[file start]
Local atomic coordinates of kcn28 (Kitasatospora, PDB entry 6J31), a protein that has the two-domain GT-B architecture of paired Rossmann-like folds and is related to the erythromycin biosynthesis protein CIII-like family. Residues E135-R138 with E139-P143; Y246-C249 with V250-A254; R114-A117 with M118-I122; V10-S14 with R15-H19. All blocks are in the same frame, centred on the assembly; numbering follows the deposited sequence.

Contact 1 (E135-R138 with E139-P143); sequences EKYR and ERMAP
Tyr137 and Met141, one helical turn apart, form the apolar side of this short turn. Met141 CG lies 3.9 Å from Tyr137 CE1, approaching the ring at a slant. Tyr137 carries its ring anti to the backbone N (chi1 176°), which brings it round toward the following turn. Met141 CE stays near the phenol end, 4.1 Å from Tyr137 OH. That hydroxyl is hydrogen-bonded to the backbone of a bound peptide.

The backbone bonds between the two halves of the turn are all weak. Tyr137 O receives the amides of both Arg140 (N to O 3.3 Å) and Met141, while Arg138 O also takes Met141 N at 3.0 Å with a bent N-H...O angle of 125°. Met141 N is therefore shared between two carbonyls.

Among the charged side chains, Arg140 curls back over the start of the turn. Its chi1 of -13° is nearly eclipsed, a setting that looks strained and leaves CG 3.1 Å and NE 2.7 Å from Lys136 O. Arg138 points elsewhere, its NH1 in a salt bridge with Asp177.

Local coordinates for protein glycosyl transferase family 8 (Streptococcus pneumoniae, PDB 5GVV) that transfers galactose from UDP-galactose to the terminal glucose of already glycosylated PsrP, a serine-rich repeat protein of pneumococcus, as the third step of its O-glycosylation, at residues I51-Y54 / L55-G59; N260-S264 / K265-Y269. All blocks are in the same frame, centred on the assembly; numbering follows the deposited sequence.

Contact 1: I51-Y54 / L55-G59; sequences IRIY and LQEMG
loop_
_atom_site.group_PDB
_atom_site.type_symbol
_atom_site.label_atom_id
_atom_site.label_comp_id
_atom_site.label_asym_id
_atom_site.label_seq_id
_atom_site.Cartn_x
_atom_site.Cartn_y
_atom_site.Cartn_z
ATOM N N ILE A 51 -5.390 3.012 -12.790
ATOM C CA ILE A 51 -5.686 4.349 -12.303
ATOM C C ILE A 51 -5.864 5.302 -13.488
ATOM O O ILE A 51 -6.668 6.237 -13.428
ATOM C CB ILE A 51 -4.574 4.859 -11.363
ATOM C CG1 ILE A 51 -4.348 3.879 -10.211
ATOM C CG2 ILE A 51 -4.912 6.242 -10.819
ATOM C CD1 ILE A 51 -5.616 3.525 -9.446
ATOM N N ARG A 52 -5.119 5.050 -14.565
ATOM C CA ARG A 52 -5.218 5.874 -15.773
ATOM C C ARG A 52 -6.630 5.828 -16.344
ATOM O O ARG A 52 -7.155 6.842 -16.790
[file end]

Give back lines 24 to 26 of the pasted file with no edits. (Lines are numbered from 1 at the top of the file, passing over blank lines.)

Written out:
ATOM C CG2 ILE A 51 -4.912 6.242 -10.819
ATOM C CD1 ILE A 51 -5.616 3.525 -9.446
ATOM N N ARG A 52 -5.119 5.050 -14.565